Even though the draft is meant to be against every kind of discrimination, clerics argue that it ‘legalizes homosexuality’ and thus they don’t want ‘such a Europe’, because Europe wants Georgia to ‘legalize’ what they consider a sin, which they see as a threat to the country.
The clerics don’t even want to hear counterarguments, but maintain that any opinion contrary to their own is a sin. Politicians who support them are mainly pro-Russian, and there is therefore a suspicion among some that they want to interrupt the country’s western integration.
MP Tamar Kordzaia from the Georgian Dream coalition left the discussion in protest saying that the clerics are putting pressure on parliament.
“You demand to punish me in this hall. If you don’t like my being in this hall I am leaving the hall for your peace, but what happens here is pressure on parliament, which for me as a parliamentarian, is unacceptable,” she said before leaving.
This caused noise in the hall. Eka Beselia, head of the human rights committee, said that it is not correct to act like that. Priest Davit Lasurashvili told her that Beselia should call on her colleagues not to act like that when they make statements against the Church. Beselia didn’t protect Kordzaia after this.
Clerics also left the hall in protest, saying that it is impossible to reach agreement with a majority. Before leaving the hall, they threatened the government that they won’t mention their names during their prayers anymore.
But some expect that this is a more serious threat than what they have said, but it is hard to say what they are going to do with the help of the parish, who obey the priests without question. Moreover, last year on May 17, when it was planned to hold a small rally to mark the international day against homophobia, clerics brought thousands of followers, showing off that they are able to create disorder. An additional problem is that their supporters mainly are pro-Russian elements, whose direct interest is to bring tension into the situation and interrupt the signing of the Association Agreement.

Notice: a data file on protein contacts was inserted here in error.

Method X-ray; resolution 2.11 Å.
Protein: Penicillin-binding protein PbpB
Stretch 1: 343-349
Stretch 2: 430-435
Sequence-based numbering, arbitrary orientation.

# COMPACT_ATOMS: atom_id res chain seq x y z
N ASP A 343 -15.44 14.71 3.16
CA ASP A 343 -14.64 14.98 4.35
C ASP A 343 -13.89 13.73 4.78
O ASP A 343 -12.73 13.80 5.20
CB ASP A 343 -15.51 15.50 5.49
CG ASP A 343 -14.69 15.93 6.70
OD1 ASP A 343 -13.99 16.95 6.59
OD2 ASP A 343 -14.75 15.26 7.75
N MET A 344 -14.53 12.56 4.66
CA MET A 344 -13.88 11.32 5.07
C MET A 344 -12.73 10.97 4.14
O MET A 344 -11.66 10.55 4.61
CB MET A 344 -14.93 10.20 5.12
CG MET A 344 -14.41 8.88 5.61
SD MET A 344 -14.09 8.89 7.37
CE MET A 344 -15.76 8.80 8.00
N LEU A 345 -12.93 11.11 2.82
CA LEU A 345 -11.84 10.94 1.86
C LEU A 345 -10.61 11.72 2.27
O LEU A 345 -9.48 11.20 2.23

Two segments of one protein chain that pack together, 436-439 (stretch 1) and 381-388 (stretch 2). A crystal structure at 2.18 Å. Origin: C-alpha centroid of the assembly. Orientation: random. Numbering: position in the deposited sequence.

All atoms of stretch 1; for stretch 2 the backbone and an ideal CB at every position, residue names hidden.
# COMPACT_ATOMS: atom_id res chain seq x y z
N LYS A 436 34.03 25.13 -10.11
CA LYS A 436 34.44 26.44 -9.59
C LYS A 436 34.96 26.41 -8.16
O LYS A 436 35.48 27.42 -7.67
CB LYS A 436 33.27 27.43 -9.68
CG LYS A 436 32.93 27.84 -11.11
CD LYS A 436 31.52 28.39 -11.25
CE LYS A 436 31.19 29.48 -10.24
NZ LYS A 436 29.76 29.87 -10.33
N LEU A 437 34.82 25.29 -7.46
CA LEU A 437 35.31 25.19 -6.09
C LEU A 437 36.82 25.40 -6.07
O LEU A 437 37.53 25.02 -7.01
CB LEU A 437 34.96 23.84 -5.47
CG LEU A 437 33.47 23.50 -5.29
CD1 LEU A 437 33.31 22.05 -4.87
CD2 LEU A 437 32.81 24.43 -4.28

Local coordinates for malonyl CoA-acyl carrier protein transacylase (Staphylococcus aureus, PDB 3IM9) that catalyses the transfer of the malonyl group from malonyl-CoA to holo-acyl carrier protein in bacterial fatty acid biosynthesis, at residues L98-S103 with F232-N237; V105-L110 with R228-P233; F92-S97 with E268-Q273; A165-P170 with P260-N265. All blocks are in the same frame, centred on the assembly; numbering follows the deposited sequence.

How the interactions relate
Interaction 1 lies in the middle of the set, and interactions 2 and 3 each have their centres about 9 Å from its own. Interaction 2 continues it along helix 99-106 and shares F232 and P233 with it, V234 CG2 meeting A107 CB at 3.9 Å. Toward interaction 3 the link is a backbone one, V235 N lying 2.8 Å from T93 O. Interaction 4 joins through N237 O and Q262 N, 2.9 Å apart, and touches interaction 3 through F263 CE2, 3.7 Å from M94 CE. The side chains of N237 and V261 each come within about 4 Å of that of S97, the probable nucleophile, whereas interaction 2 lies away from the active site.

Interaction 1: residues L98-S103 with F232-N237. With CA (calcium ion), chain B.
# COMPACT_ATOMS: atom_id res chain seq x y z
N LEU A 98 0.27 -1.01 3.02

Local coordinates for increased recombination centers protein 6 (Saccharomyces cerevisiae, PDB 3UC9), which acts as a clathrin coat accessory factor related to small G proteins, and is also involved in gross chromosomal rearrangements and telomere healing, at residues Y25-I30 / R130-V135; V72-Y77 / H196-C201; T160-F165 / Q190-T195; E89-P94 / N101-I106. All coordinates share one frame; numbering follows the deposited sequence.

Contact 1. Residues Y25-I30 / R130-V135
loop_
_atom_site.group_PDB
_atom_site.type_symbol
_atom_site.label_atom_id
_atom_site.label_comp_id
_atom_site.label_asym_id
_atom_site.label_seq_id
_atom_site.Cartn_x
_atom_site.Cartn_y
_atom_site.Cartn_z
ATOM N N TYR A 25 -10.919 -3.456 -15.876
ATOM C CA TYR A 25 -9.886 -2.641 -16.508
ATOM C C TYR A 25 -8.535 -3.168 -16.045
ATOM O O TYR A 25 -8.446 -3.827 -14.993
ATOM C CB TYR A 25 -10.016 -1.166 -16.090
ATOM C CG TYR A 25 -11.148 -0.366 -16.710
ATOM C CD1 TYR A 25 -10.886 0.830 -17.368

Another problem is that the non-governmental sector also criticizes the draft on which DF Watch previously reported: http://dfwatch.net/georgian-orthodox-church-opposed-to-anti-discrimination-law-24785
“Russia or Europe: parliament makes this choice today and we must make this choice together,” Speaker of Parliament Davit Usupashvili, who is in Moldova now, told journalists on Tuesday.
He expressed hope that his colleagues will make the correct choice that is necessary for the country.
He reminded people that when Moldova adopted the same law, there were also disagreement about it and MPs who voted for the law were strongly criticized. He continued saying that when the law was passed, the situation was defused the next day and no-one abused the new law.
“We must make a decision which is accepted in the civilized world and we shouldn’t remain with the uncivilized world, with Russia,” Usupashvili said. “I speak much about Russia because our colleagues in Moldova remembered the Russian Patriarch being all active when they were passing this draft.”